Randy Williams, my teacher for a high school drawing class that I attended at the Metropolitan Museum of Art, told the students decisively during an exercise that there are no lines in real life; he may even have said it multiple times. Of course, this was him trying to guide us away from an inky comic book stylization, one we were doomed to render at such a tender age, and open us up to the parvenu of subtle shading, hue, and blending that dictate successful composition. This is the crux of the dialogue between Katie Holten and Mariateresa Sartori in their two-person exhibition, Linea. The conceptual lines they explore are often more real than any line drawn on a page, yet that existence is registered purely by the drawn line, or a line of words, on the page.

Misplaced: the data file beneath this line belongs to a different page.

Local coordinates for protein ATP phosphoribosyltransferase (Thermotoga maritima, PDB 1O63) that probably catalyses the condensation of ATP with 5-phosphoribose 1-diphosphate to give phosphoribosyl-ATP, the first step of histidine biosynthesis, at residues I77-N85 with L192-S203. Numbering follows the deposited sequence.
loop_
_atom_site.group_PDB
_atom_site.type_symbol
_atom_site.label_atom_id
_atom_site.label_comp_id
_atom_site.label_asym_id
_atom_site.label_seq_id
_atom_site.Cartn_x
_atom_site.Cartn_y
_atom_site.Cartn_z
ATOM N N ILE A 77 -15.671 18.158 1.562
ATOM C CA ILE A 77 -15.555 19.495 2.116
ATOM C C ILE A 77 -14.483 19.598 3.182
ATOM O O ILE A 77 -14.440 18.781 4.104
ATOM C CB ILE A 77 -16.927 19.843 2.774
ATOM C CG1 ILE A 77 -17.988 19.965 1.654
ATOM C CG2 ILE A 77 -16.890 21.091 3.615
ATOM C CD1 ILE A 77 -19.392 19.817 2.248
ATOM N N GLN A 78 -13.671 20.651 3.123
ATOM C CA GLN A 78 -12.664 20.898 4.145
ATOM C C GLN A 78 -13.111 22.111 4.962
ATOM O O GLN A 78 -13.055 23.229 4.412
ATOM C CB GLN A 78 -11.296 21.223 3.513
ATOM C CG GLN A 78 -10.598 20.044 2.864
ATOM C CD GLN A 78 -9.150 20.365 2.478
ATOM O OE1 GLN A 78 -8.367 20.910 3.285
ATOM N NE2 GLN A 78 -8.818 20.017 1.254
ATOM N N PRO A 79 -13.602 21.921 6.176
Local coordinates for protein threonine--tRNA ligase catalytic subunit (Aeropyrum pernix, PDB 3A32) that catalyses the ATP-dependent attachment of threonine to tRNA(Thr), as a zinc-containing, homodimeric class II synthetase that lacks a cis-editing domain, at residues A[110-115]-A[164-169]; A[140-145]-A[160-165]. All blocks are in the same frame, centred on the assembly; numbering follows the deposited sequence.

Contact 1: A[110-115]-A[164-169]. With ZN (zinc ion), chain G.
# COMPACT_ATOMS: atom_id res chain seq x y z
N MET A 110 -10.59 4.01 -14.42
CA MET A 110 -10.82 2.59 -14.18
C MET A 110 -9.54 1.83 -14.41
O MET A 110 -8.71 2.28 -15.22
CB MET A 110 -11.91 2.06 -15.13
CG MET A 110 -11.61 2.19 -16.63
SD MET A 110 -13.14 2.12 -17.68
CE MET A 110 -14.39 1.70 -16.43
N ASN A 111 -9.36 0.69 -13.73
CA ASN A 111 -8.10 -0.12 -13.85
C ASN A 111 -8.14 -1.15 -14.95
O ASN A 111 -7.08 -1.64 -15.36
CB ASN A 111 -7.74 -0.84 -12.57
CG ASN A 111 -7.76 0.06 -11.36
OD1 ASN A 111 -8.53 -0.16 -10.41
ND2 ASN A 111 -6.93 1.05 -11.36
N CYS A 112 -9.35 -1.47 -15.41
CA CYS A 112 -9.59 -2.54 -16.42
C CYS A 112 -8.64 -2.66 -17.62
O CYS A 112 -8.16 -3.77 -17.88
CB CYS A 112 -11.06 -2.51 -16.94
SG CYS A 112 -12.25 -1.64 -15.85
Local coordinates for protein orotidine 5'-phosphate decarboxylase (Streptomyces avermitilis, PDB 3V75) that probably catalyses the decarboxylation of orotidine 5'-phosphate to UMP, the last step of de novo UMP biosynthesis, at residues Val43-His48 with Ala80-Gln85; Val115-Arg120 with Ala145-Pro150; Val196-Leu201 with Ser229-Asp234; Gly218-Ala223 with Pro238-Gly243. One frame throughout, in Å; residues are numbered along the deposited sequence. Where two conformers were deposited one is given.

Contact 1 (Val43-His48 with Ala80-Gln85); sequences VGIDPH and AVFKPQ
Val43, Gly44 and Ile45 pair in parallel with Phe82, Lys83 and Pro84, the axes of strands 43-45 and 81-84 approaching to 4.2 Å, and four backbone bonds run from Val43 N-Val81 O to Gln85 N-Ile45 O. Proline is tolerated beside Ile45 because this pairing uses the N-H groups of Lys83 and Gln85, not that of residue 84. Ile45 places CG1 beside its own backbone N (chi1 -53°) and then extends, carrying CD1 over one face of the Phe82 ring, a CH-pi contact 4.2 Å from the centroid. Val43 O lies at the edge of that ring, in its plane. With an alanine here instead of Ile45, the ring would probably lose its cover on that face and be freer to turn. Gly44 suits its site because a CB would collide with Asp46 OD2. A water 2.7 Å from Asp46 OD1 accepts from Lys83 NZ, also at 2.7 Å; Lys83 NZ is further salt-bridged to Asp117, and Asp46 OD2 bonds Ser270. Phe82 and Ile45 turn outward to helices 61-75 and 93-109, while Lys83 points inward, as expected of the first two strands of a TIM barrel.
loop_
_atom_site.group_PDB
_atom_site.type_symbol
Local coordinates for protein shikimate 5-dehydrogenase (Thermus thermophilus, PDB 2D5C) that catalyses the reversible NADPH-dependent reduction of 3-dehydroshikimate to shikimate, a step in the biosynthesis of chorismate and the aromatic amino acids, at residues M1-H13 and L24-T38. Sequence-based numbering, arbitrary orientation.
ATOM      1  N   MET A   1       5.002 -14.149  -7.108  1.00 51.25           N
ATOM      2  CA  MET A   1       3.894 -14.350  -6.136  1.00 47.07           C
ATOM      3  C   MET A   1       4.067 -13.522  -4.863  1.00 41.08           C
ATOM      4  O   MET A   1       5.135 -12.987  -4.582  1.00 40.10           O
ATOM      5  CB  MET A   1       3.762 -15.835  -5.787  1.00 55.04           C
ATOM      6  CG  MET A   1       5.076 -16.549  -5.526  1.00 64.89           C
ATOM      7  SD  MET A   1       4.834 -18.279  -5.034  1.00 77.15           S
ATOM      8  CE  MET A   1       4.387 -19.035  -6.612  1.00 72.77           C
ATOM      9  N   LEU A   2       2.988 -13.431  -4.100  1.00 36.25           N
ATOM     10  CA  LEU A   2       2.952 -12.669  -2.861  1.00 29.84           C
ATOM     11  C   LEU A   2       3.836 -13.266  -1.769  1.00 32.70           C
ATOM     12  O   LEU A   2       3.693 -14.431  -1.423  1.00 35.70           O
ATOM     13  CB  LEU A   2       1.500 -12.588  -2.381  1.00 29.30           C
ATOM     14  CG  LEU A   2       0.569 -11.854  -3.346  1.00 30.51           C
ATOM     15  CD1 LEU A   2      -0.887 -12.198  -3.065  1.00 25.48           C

The exhibition began, for me, with a walk. I met Holten in Union Square and we soon sauntered down to BOSI Contemporary on Orchard Street; she had taken the walk 13 times previously, and was planning to do it each of the 35 days of the exhibition. Her companions before me had been fellow artists such as Dan Graham and Richard Wentworth, as well as other friends and acquaintances. The walks were unchoreographed but had a predetermined focus, like walking under bridges, past specific trees, or viewing old apartments and inhabitations. In my case, the route was an architectural tour of favorite buildings. Eventually, a spidery approximation of this trip would appear in the gallery as a pen sketch pinned in a 5 by 7 matrix of sheets of drawing paper on the wall, and displayed above a ritual table composed of piles of cartographically themed hardcover books bedecked with objects collected during the walks. Holten’s work frequently employs perambulations as source material for her projects—her Laboratorio della Vigna, Ireland’s entry to the 2003 Venice Biennial, for example, involved over 40 scientists, writers, and artists who collaborated with Holten on a very mobile research project looking at the history and ecosystem of Venice. Mariateresa Sartori provided a sister project adjacent to the walk drawings, “All People Going, Piazza San Marco, Venice (1 – 6)” (2014), six pen drawings illustrating crowd movements over brief time intervals on the early afternoons of February 25, in 2006 and 2010. The moments are short—anywhere from 12 to 70 seconds—and again, utilize ballpoint pen lines as complicated intersecting notations of the movement of individuals throughout the piazza. The drawings achieve an indecipherable complexity that is reminiscent of Poincaré’s theory of fluid dynamics and the mathematical impossibility of projecting the movements of more than three particles in a stream.